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The recent Supreme Court verdict on the abrogation of Jammu and Kashmir's special status under.....

The recent Supreme Court verdict on the abrogation of Jammu and Kashmir's special status under Article 370 of the Constitution. It analyzes the implications of the verdict on federalism, democratic norms, and the sanctity of legal processes.

  • The Supreme Court has upheld the abrogation of Jammu and Kashmir's special status under Article 370 of the Constitution.

  • The verdict is seen as a political boost to the ruling BJP and an endorsement of their move to strip Kashmir of its special status.

  • However, the verdict is criticized for legitimizing the subversion of federal principles and undermining constitutional procedure.

  • The Court's interpretation that Parliament can do any act, legislative or otherwise, on behalf of a State under President's Rule is seen as a threat to federal principles and the rights of States.

  • The government's stand has been endorsed by the Constitution Bench, rejecting arguments that it had acted in a mala fide manner.

  • The government adopted a complicated process to remove the special status of Jammu and Kashmir.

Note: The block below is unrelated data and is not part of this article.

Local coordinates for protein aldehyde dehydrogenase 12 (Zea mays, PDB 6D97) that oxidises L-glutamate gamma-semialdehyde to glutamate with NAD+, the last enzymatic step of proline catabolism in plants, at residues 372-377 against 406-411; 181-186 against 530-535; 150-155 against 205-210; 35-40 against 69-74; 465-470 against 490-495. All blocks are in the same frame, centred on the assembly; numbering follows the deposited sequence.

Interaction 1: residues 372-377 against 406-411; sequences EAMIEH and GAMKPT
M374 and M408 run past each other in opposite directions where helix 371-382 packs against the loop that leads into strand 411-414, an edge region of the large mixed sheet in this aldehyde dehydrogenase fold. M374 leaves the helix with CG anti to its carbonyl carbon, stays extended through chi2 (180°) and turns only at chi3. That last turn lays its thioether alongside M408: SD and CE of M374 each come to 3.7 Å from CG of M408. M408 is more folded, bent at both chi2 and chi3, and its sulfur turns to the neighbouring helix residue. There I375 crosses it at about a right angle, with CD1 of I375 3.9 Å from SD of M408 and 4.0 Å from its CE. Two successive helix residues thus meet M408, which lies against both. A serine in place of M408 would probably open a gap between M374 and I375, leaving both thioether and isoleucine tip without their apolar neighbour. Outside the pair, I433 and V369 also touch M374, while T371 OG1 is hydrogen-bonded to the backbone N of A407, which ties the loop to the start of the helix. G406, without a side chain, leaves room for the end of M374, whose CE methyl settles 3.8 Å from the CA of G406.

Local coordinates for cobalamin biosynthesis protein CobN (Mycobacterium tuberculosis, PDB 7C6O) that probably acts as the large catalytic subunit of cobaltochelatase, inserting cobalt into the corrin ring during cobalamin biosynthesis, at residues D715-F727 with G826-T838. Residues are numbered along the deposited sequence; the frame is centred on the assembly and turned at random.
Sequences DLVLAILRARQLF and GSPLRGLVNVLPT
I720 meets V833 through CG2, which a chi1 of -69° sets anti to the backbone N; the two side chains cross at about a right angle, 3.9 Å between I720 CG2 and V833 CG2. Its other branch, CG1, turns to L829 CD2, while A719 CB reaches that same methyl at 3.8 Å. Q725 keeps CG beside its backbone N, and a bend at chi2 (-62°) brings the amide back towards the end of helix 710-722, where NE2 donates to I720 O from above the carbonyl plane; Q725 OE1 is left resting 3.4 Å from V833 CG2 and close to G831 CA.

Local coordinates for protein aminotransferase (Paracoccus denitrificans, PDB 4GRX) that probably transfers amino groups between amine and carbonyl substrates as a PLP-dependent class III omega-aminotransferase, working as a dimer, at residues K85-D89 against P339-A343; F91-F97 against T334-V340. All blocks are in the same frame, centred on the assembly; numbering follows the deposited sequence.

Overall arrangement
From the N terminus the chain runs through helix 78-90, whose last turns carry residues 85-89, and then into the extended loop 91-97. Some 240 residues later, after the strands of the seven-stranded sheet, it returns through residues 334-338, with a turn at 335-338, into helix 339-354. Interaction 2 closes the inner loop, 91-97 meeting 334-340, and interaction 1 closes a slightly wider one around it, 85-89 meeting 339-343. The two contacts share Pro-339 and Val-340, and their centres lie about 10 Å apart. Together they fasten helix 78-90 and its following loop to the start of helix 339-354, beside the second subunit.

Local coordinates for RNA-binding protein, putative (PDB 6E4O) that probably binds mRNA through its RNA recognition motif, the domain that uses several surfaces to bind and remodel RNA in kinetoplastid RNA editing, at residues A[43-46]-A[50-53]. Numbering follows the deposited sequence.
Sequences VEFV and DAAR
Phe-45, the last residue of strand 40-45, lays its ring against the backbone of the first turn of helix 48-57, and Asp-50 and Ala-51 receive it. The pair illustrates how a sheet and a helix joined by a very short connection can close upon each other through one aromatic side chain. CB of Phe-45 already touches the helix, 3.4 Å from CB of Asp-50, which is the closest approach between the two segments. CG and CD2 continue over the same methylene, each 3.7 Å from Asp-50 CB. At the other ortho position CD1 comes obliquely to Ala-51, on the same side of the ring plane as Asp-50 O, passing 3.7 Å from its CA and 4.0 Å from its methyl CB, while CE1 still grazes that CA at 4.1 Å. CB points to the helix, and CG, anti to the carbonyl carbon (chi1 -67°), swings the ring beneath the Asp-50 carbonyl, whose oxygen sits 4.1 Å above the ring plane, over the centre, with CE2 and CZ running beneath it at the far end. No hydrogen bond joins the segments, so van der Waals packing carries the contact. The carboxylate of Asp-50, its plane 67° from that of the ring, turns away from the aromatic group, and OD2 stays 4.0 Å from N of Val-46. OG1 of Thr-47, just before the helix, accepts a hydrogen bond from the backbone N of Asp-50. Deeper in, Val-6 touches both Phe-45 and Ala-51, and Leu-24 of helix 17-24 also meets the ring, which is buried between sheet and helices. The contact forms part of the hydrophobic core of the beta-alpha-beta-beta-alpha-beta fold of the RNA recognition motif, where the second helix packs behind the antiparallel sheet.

• The State's special status was divided and downgraded into two Union Territories.

  • A Constitutional Order was issued on August 5, 2019, applying the whole Constitution to J&K and changing some definitions.

  • The State's Legislative Assembly recommended the abrogation instead of its now-dissolved Constituent Assembly.

  • The Court ruled that parts of the August 5 order were unconstitutional as they amounted to amending Article 370 itself.

  • However, the Court held that the notification on August 6 declaring Article 370 as valid and empowering the President to remove the State's special status was valid.

  • The Court has reasoned that the Constitution of India has been applied incrementally from time to time even after the Constituent Assembly was dissolved in 1957.

  • The removal of special status is seen as the culmination of the process of integration.